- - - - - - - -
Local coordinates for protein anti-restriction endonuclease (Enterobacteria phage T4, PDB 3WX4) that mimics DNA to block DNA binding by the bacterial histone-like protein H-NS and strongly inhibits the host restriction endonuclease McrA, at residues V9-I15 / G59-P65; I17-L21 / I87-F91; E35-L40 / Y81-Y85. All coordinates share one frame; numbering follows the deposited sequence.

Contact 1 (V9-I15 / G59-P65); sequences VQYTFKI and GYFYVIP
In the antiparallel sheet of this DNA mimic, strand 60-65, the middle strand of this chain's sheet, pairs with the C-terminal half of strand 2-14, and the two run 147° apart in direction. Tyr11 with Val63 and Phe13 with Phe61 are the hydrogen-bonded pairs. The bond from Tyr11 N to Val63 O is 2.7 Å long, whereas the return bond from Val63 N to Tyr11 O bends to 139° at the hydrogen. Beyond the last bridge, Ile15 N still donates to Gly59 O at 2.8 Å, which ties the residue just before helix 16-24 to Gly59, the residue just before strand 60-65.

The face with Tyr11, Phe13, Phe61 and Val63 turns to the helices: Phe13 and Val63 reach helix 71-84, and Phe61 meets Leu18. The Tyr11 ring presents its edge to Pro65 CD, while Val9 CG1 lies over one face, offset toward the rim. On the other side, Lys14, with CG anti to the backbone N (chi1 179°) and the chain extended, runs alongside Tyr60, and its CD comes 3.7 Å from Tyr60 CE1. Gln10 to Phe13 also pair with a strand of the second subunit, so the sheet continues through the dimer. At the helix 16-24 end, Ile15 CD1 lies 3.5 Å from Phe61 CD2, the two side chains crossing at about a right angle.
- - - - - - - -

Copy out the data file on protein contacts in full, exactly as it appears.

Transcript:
Local coordinates for protein anti-restriction endonuclease (Enterobacteria phage T4, PDB 3WX4) that mimics DNA to block DNA binding by the bacterial histone-like protein H-NS and strongly inhibits the host restriction endonuclease McrA, at residues V9-I15 / G59-P65; I17-L21 / I87-F91; E35-L40 / Y81-Y85. All coordinates share one frame; numbering follows the deposited sequence.

Contact 1 (V9-I15 / G59-P65); sequences VQYTFKI and GYFYVIP
In the antiparallel sheet of this DNA mimic, strand 60-65, the middle strand of this chain's sheet, pairs with the C-terminal half of strand 2-14, and the two run 147° apart in direction. Tyr11 with Val63 and Phe13 with Phe61 are the hydrogen-bonded pairs. The bond from Tyr11 N to Val63 O is 2.7 Å long, whereas the return bond from Val63 N to Tyr11 O bends to 139° at the hydrogen. Beyond the last bridge, Ile15 N still donates to Gly59 O at 2.8 Å, which ties the residue just before helix 16-24 to Gly59, the residue just before strand 60-65.

The face with Tyr11, Phe13, Phe61 and Val63 turns to the helices: Phe13 and Val63 reach helix 71-84, and Phe61 meets Leu18. The Tyr11 ring presents its edge to Pro65 CD, while Val9 CG1 lies over one face, offset toward the rim. On the other side, Lys14, with CG anti to the backbone N (chi1 179°) and the chain extended, runs alongside Tyr60, and its CD comes 3.7 Å from Tyr60 CE1. Gln10 to Phe13 also pair with a strand of the second subunit, so the sheet continues through the dimer. At the helix 16-24 end, Ile15 CD1 lies 3.5 Å from Phe61 CD2, the two side chains crossing at about a right angle.